Ted Kennedy went a different route. He got kitted out with a neck brace and went on TV and announced the invention of the "Kennedy curse," a concept that yoked him to his murdered brothers as a fellow victim – and not, as Mary Jo perhaps realized in those final hours, the perpetrator. He dared us to call his bluff, and, when we didn't, he made all of us complicit in what he'd done. We are all prey to human frailty, but few of us get to inflict ours on an entire nation.
His defenders would argue that he redeemed himself with his "progressive" agenda, up to and including health care "reform." It was an odd kind of "redemption": In a cooing paean to the senator on a cringe-makingly obsequious edition of NPR's "Diane Rehm Show," Edward Klein of Newsweek fondly recalled that one of Ted's "favorite topics of humor was, indeed, Chappaquiddick itself. He would ask people, 'Have you heard any new jokes about Chappaquiddick?'"
Terrific! Who was that lady I saw you with last night?
Beats me!
Why did the Last Lion cross the road?
To sleep it off!
What do you call 200 Kennedy sycophants at the bottom of a Chappaquiddick pond? A great start, but bad news for NPR guest-bookers! "He was a guy's guy," chortled Edward Klein. Which is one way of putting it.
When a man is capable of what Ted Kennedy did that night in 1969 and in the weeks afterward, what else is he capable of? An NPR listener said the senator's passing marked "the end of civility in the U.S. Congress." Yes, indeed. Who among us does not mourn the lost "civility" of the 1987 Supreme Court hearings? Considering the nomination of Judge Bork, Ted Kennedy rose on the Senate floor and announced that "Robert Bork's America is a land in which women would be forced into back-alley abortions, blacks would sit down at segregated lunch counters, rogue police could break down citizens' doors in midnight raids, schoolchildren could not be taught about evolution."
Whoa! "Liberals" (in the debased contemporary American sense of the term) would have reason to find Borkian jurisprudence uncongenial but to suggest the judge and former solicitor-general favored resegregation of lunch counters is a slander not merely vile but so preposterous that, like his explanation for Chappaquiddick, only a Kennedy could get away with it. If you had to identify a single speech that marked "the end of civility" in American politics, that's a shoo-in.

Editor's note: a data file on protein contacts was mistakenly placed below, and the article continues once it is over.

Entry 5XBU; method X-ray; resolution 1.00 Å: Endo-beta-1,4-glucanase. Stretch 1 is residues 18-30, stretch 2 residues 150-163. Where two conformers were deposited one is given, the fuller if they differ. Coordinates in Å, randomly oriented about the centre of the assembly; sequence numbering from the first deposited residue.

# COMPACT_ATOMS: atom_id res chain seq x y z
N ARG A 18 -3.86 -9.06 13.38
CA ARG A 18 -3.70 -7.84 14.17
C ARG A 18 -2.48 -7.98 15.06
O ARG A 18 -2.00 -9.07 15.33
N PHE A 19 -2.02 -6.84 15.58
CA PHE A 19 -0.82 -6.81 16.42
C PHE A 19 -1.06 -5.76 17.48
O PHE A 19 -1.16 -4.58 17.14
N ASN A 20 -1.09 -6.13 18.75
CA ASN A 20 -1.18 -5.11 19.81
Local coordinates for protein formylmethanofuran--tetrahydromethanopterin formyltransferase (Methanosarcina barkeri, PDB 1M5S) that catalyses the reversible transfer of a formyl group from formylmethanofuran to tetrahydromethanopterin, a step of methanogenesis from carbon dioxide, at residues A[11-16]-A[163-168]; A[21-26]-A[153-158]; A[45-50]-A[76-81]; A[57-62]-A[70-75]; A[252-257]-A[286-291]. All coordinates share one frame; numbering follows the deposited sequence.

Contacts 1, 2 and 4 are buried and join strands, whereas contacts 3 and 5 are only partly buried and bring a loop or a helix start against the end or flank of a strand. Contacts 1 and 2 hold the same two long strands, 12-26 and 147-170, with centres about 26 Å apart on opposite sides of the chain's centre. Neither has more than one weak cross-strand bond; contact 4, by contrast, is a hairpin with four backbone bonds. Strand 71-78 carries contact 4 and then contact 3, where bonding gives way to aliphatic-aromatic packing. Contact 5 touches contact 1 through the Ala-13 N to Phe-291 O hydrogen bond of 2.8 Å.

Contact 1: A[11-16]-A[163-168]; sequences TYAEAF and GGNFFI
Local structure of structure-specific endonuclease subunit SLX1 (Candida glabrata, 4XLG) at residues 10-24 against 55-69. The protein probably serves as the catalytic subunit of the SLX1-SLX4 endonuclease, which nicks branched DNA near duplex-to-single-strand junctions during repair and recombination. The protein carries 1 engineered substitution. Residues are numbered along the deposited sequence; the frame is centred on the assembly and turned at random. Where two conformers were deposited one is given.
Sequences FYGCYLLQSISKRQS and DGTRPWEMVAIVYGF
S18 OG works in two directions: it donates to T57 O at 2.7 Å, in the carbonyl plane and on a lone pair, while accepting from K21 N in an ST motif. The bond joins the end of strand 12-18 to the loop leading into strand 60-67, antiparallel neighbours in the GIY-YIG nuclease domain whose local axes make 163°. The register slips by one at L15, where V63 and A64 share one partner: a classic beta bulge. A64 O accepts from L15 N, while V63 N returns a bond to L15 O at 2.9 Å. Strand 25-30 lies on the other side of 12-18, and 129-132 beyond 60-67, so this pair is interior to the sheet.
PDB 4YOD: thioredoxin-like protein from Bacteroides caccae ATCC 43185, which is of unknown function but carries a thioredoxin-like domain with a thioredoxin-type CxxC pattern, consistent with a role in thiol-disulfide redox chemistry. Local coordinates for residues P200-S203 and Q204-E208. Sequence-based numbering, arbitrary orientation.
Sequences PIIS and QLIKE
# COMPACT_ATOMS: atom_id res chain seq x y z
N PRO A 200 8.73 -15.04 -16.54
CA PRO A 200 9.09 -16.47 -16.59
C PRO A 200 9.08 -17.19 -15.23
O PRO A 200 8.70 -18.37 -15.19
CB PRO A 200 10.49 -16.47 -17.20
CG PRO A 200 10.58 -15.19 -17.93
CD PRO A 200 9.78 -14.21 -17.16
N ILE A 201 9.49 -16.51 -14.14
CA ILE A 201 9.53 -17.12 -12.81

If a towering giant cares so much about humanity in general, why get hung up on his carelessness with humans in particular? For Kennedy's comrades, the cost was worth it. For the rest of us, it was a high price to pay. And, for Ted himself, who knows? He buried three brothers, and as many nephews, and, as the years took their toll, it looked sometimes as if the only Kennedy son to grow old had had to grow old for all of them. Did he truly believe, as surely as Melissa Lafsky and Co. do, that his indispensability to the republic trumped all else? That Camelot – that "fleeting wisp of glory," that "one brief shining moment" – must run forever, even if "How To Handle A Woman" gets dropped from the score. The senator's actions in the hours and days after emerging from that pond tell us something ugly about Kennedy the man. That he got away with it tells us something ugly about American public life.
Things only a Kennedy could get away with
And by not calling his bluff on Chappaquiddick,
Americans became complicit in it.
byMark Steyn
Syndicated columnist
Friday, 28 August 09


'Kennedy' once meant 'tax-cutter'
by Jeff Jacoby
The Boston Globe
August 30, 2009

He was the preeminent figure in the Democratic Party.
And he was a resolute supply-side tax-cutter.
"It is a paradoxical truth," he once told the Economic Club of New York, "that tax rates are too high today and tax revenues are too low and the soundest way to raise the revenues in the long run is to cut the rates now." What he had in mind, he said, was not "a 'quickie' or a temporary tax cut." He wanted nothing less than "an across-the-board, top-to-bottom cut in personal and corporate income taxes."
Those were not the words of Senator Edward Kennedy.
The speaker – in December 1962 --
was President John F. Kennedy,
and his ringing call for tax cuts was no anomaly.

In a televised address from the Oval Office four months earlier, JFK had called high tax rates a danger to "the very essence of the progress of a free society: the incentive of additional return for additional effort." In his 1963 State of the Union message, he said his first priority was "the enactment this year of a substantial reduction and revision in federal income taxes." In the speech he was scheduled to deliver to the Texas Democratic State Committee on Nov. 22, 1963, Kennedy planned to report proudly: "We have proposed a massive tax reduction, with particular benefits for small business."